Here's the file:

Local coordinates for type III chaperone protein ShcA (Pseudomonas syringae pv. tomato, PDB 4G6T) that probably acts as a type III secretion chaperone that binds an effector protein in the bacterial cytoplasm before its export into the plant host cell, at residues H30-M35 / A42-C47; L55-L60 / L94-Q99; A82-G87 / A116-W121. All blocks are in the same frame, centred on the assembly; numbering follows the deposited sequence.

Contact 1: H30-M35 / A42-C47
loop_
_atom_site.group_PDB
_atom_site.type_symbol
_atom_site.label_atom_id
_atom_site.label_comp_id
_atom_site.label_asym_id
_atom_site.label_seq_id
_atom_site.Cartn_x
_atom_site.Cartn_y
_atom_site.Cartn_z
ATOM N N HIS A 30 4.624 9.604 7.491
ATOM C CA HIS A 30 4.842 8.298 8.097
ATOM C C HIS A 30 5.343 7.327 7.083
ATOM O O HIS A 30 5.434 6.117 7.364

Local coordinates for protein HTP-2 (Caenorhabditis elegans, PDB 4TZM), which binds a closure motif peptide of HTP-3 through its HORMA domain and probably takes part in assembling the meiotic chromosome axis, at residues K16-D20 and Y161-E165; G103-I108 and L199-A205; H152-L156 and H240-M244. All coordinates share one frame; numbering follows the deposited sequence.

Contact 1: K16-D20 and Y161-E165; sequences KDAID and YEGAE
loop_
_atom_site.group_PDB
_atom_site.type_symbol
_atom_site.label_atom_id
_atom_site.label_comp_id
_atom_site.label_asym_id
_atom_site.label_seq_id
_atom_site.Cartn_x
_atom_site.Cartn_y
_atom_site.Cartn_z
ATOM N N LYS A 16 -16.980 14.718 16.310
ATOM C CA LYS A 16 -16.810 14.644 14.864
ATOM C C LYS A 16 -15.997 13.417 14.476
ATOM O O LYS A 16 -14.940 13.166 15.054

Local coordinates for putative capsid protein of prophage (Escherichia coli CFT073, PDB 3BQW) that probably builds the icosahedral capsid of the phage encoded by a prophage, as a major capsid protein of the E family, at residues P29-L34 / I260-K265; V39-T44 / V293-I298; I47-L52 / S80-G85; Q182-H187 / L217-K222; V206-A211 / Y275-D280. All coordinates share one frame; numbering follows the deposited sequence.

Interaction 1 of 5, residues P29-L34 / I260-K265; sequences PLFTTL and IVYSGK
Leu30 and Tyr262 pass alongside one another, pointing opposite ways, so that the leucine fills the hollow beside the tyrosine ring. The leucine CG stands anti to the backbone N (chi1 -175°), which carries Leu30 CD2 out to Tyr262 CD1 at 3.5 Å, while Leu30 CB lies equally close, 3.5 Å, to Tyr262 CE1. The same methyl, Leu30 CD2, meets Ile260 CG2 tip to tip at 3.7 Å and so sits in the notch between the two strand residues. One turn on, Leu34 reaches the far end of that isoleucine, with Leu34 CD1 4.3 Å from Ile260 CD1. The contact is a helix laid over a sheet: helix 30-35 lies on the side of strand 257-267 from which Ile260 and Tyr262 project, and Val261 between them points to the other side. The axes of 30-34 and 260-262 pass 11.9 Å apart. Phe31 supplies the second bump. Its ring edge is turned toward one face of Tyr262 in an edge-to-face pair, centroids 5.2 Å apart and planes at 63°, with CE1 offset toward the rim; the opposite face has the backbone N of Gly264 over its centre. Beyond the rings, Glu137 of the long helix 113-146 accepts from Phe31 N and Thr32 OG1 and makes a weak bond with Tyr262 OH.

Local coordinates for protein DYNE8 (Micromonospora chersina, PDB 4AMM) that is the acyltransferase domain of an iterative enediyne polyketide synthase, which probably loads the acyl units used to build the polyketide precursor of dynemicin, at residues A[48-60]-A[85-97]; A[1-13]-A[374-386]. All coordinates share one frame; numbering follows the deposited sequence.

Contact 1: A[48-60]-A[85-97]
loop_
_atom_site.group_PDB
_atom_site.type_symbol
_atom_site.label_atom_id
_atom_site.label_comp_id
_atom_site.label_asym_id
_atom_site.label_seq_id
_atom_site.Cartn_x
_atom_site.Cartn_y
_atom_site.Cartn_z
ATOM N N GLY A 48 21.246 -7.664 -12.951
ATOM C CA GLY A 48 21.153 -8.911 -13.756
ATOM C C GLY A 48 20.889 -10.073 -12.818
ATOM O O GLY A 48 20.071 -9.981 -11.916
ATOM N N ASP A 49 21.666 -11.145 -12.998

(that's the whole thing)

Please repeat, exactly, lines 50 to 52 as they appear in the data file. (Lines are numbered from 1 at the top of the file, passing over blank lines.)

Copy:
ATOM C C GLY A 48 20.889 -10.073 -12.818
ATOM O O GLY A 48 20.071 -9.981 -11.916
ATOM N N ASP A 49 21.666 -11.145 -12.998